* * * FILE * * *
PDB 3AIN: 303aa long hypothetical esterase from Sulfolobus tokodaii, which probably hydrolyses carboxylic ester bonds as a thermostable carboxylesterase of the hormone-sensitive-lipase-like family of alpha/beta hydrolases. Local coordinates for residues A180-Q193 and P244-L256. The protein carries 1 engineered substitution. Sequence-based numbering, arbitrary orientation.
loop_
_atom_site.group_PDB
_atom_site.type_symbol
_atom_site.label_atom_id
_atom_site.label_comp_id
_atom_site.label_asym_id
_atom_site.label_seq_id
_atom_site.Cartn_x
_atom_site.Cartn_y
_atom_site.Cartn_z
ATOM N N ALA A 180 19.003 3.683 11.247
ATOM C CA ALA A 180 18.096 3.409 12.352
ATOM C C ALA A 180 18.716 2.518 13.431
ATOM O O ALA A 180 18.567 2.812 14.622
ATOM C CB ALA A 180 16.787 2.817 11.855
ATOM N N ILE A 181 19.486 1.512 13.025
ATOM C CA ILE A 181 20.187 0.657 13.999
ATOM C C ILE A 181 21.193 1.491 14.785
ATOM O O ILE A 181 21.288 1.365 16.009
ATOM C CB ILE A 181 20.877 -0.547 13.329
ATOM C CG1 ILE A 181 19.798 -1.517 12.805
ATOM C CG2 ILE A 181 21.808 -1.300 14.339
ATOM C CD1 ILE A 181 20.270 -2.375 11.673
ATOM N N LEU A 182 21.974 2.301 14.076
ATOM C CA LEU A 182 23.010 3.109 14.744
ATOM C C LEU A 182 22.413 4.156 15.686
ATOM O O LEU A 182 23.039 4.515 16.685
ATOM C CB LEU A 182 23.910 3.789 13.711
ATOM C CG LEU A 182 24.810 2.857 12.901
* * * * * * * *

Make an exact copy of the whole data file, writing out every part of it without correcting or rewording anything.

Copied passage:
PDB 3AIN: 303aa long hypothetical esterase from Sulfolobus tokodaii, which probably hydrolyses carboxylic ester bonds as a thermostable carboxylesterase of the hormone-sensitive-lipase-like family of alpha/beta hydrolases. Local coordinates for residues A180-Q193 and P244-L256. The protein carries 1 engineered substitution. Sequence-based numbering, arbitrary orientation.
loop_
_atom_site.group_PDB
_atom_site.type_symbol
_atom_site.label_atom_id
_atom_site.label_comp_id
_atom_site.label_asym_id
_atom_site.label_seq_id
_atom_site.Cartn_x
_atom_site.Cartn_y
_atom_site.Cartn_z
ATOM N N ALA A 180 19.003 3.683 11.247
ATOM C CA ALA A 180 18.096 3.409 12.352
ATOM C C ALA A 180 18.716 2.518 13.431
ATOM O O ALA A 180 18.567 2.812 14.622
ATOM C CB ALA A 180 16.787 2.817 11.855
ATOM N N ILE A 181 19.486 1.512 13.025
ATOM C CA ILE A 181 20.187 0.657 13.999
ATOM C C ILE A 181 21.193 1.491 14.785
ATOM O O ILE A 181 21.288 1.365 16.009
ATOM C CB ILE A 181 20.877 -0.547 13.329
ATOM C CG1 ILE A 181 19.798 -1.517 12.805
ATOM C CG2 ILE A 181 21.808 -1.300 14.339
ATOM C CD1 ILE A 181 20.270 -2.375 11.673
ATOM N N LEU A 182 21.974 2.301 14.076
ATOM C CA LEU A 182 23.010 3.109 14.744
ATOM C C LEU A 182 22.413 4.156 15.686
ATOM O O LEU A 182 23.039 4.515 16.685
ATOM C CB LEU A 182 23.910 3.789 13.711
ATOM C CG LEU A 182 24.810 2.857 12.901